- The Washington Times - Friday, April 15, 2005

Members of the Virginia Latino Advisory Commission yesterday said they will brainstorm to create a public awareness campaign for a new state law that will deny illegal aliens access to public benefits, including Medicaid.

Most of the commissioners opposed the measure before Gov. Mark Warner signed it into law last month but said yesterday that their goal is to make sure it is implemented “with dignity.”

“The governor asked for our help to monitor the fairness of this law and look at the costs,” commission Chairman J. Walter Tejada said. “Regardless of what some of us felt, our task now is to monitor it.”

Mr. Tejada read a letter dated April 13 from the governor, who asked the commission to find ways to “increase public awareness” on what the new law covers. Mr. Warner gave the commission a Nov. 15 deadline.

The law requires state and local governments to verify the legal presence of residents seeking nonemergency public benefits. It is scheduled to go into effect Jan. 1.

Mr. Warner also asked the commission to provide guidance on implementing the law to state and local agencies.

The commission makes recommendations to the governor but has no authority to change the law, stop it from taking effect or direct localities not to enforce it.

Mr. Tejada, an Arlington County Board member, said he thinks the law’s effect will be “broad” and is “beyond the Latino community and will affect every person, no matter what walk of life they are from.”

The commissioners said they think the law is not clear about which agencies and which people are affected.

“This is a huge issue,” said member Cecelia M. Espenoza, who works at the Department of Justice. “What are those additional agencies that will need to be trained in light of this law?”

Commissioner Veronica Donahue, with the Nelson Migrant Education Program in Amherst, said when Mr. Warner signed the law, she received dozens of phone calls from scared immigrants who didn’t understand its scope.

“From Lynchburg to Charlottesville, people asked if the law meant their child can’t go to school tomorrow,” she said. “There was a lot of concern.”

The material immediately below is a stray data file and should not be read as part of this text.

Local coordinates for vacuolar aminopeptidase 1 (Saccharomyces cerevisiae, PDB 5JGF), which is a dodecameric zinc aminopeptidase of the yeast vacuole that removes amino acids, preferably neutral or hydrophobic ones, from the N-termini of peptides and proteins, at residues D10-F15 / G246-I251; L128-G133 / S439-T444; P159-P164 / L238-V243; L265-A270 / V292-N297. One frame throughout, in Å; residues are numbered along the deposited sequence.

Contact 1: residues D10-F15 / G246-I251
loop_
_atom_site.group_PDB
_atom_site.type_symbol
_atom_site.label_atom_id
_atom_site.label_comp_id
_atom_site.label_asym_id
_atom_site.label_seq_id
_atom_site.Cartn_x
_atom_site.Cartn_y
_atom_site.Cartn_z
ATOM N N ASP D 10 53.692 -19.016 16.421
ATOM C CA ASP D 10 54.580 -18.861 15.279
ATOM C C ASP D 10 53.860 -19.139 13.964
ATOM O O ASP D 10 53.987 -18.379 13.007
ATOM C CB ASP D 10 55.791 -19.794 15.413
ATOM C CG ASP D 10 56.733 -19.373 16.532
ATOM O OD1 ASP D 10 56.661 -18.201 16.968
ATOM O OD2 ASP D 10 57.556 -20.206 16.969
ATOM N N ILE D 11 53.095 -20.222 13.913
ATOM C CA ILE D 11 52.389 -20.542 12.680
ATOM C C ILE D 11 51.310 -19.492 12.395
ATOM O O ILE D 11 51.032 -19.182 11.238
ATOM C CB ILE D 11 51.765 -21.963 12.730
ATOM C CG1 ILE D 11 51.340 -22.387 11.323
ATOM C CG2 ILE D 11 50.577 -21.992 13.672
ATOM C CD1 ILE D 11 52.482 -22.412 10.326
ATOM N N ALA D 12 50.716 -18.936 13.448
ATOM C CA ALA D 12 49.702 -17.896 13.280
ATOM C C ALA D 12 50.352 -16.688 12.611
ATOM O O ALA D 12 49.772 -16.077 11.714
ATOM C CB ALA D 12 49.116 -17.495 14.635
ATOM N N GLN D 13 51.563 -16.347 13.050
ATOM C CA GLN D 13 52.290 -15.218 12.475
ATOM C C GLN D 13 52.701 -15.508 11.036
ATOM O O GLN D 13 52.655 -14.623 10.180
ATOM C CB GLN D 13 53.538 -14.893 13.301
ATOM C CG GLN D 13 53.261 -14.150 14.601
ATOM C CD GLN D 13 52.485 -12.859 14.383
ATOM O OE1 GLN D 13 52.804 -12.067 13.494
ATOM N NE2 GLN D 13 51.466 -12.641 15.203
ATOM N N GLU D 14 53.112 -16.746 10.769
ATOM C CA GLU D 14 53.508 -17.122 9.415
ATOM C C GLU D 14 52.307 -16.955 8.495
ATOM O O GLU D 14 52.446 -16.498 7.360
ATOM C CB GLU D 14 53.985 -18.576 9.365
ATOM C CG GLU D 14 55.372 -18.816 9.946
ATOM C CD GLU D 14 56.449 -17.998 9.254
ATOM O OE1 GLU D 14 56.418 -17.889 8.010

Mr. Tejada agreed.

“The bottom line is that there are a lot of unanswered questions,” he said. “There are still things that can be done in order to make it respectful [and] fair. I challenge the commission to think about how we can do it.”

Mr. Tejada will be on a panel formed yesterday that will meet regularly through the deadline.

Other commissioners are Beatriz Amberman of Virginia Beach, Ricardo Cabellos of Fairfax County, Tanya M. Gonzalez of the Hispanic Liaison Office in Richmond and Indira N. Moran of the Northern Virginia Family Service in Woodbridge.

Mr. Cabellos said the panel should consider holding town hall meetings around the state.

One option is using radio and television ads to alert residents to the law, similar to a campaign used by the Department of Motor Vehicles in 2003.

The DMV advertised a new law that required drivers to provide documents proving their legal presence in order to obtain a license. The state spent $2 million for the public relations campaign to hire new workers and train DMV employees on how to implement the law.

A state study estimated the cost at the state level would be more than $12 million to hire and train 226 new workers to process the more in-depth applications for Medicaid and welfare.

The law passed the Republican-controlled General Assembly this winter by a veto-proof majority.

It applies only to aliens 19 and older. Illegal immigrants of any age still will be eligible for emergency aid, such as immunizations and pregnancy tests.

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